10. (C) United States manufacturers require that all compressed-gas cylinders containing O2 for medical use be painted green. A compressed-gas cylinder completely filled with O2 has a pressure of approximately 2000 psi and contains approximately 625 L of gas. According to Boyle's law (see explanation to question 9) the volume of gas remaining in a closed container can be estimated by measuring the pressure within the container. Therefore, when the pressure gauge on a compressed-gas cylinder containing O2 shows a pressure of 1600 psi, the cylinder contains 500 L of O2. At a gas flow of 2 L/min, O2 could be delivered from the cylinder for approximately 250 minutes (Stoelting: Basics of Anesthesia ed 5, p 188).
CHARACTERISTICS OF COMPRESSED GASES STORED IN "E" SIZE CYLINDERS THAT MAY BE ATTACHED TO THE ANESTHESIA MACHINE
Characteristics O2 N2O CO2 Air
Cylinder color Green Blue Gray Yellow
Physical state Gas L/G L/G Gas
contents (L) 625 1590 1590 625
weight empty (kg) 5.90 5.90 5.90 5.90
weight full (kg) 6.76 8.80 8.90
pressure full (psi) 2000 750 838 1800
(Stoelting: Basics of Anesthesia, ed 5, p 188.)
11. A 25-year-old healthy patient is anesthetized for a femoral hernia repair. Anesthesia is maintained with isoflurane and N2O 50% in O2 and the patient's lungs are mechanically ventilated. Suddenly, the "low-arterial saturation" warning signal on the pulse oximeter alarms. After the patient is disconnected from the anesthesia machine, he is ventilated with an Ambu bag with 100% O2 without difficulty and the arterial saturation quickly improves. During inspection of your anesthesia equipment, you notice that the bobbin in the O2 rotameter is not rotating. This most likely indicates
A. The flow of N2O through the O2 rotameter
B. No flow of O2 through the O2 rotameter
C. A flow of O2 through the O2 rotameter that is markedly lower than indicated
D. A leak in the O2 rotameter above the bobbin
E. A leak in the O2 rotameter below the bobbin
11. (B) All of the choices listed in this question can potentially result in inadequate flow of O2 to the patient; however, given the description of the problem, no flow of O2 through the O2 rotameter is the correct choice. In a normally functioning rotameter, gas flows between the rim of the bobbin and the wall of the Thorpe tube, causing the bobbin to rotate. If the bobbin is rotating you can be certain that gas is flowing through the rotameter and that the bobbin is not stuck (Ehrenwerth: Anesthesia Equipment: Principles and Applications, pp 40-42).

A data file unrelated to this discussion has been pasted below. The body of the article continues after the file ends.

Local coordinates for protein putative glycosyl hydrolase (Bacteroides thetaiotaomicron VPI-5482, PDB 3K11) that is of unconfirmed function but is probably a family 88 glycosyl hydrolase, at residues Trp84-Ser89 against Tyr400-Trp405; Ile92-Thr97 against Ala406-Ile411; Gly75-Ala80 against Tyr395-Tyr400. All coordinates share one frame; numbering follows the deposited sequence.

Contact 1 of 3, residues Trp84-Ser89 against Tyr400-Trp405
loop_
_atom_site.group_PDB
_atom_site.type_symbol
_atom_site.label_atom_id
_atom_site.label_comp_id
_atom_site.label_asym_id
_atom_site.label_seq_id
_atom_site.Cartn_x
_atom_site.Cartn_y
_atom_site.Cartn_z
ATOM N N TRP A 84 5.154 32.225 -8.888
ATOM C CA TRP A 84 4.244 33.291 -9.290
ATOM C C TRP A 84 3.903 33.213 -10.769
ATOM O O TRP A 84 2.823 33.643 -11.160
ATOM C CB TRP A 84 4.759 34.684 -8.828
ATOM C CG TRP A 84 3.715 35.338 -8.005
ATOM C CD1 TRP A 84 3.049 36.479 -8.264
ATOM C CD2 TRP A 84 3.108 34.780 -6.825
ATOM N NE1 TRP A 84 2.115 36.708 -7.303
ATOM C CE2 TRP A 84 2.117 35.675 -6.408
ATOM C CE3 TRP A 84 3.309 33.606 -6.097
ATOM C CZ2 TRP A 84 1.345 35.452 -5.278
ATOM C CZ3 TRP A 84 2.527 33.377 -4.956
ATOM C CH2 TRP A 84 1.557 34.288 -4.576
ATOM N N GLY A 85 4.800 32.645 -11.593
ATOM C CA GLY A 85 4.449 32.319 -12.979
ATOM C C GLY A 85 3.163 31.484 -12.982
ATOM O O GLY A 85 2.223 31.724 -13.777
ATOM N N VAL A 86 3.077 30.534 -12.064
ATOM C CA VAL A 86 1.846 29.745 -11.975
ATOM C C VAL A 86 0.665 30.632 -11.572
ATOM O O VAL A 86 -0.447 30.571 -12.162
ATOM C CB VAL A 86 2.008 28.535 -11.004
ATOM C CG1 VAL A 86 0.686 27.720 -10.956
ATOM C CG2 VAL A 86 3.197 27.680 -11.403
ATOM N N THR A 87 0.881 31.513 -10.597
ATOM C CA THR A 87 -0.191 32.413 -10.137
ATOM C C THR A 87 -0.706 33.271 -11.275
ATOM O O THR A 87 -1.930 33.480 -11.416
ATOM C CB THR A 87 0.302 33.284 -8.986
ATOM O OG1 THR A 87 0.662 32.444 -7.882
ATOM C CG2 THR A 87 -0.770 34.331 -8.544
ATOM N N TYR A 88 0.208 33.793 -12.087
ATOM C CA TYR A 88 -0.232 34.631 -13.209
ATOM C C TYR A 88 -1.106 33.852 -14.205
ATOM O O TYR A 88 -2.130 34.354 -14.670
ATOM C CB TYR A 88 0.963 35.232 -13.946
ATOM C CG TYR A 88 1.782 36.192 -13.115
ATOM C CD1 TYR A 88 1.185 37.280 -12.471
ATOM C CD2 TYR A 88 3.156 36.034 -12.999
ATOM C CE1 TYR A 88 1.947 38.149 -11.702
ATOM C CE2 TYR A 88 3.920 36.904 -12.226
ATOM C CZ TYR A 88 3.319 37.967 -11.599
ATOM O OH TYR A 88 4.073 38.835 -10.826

12. The O2 pressure-sensor shutoff valve requires what O2 pressure to remain open and allow N2O to flow into the N2O rotameter?
A. 10 psi
B. 25 psi
C. 50 psi
D. 100 psi
E. 600 psi
12. (B) Fail-safe valve is a synonym for pressure-sensor shutoff valve. The purpose of the fail-safe valve is to prevent delivery of hypoxic gas mixtures from the anesthesia machine to the patient due to failure of the O2 supply. When the O2 pressure within the anesthesia machine decreases below 25 psi, this valve discontinues the flow of N2O or proportionally decreases the flow of all gases. It is important to realize that this valve will not prevent delivery of hypoxic gas mixtures or pure N2O when the O2 rotameter is off, but the O2 pressure within the circuits of the anesthesia machine is maintained by an open O2 compressed-gas cylinder or central supply source. Under these circumstances, an O2 analyzer would be needed to detect delivery of a hypoxic gas mixture (Ehrenwerth: Anesthesia Equipment: Principles and Applications, pp 37-38).
13. A 78-year-old patient is anesthetized for resection of a liver tumor. After induction and tracheal intubation, a 20-gauge arterial line is placed and connected to a transducer that is located 20 cm below the level of the heart. The system is zeroed at the stopcock located at the wrist while the patient's arm is stretched out on an arm board. How will the arterial line pressure compare with the true BP?
A. It will be 20 mm Hg higher
B. It will be 15 mm Hg higher
C. It will be the same
D. It will be 15 mm Hg lower
E. It will be 20 mm Hg lower
13. (C) It is important to zero the electromechanical transducer system with the reference point at the approximate level of the heart. This will eliminate the effect of the fluid column of the transducer system on the arterial BP reading of the system. In this question, the system was zeroed at the stopcock, which was located at the patient's wrist (approximate level of the ventricle). Blood pressure expressed by the arterial line will, therefore, be accurate, provided the distance between the patient's wrist and the stopcock remains 20 cm. Also see explanation to question 3 (Ehrenwerth: Anesthesia Equipment: Principles and Applications, p 276).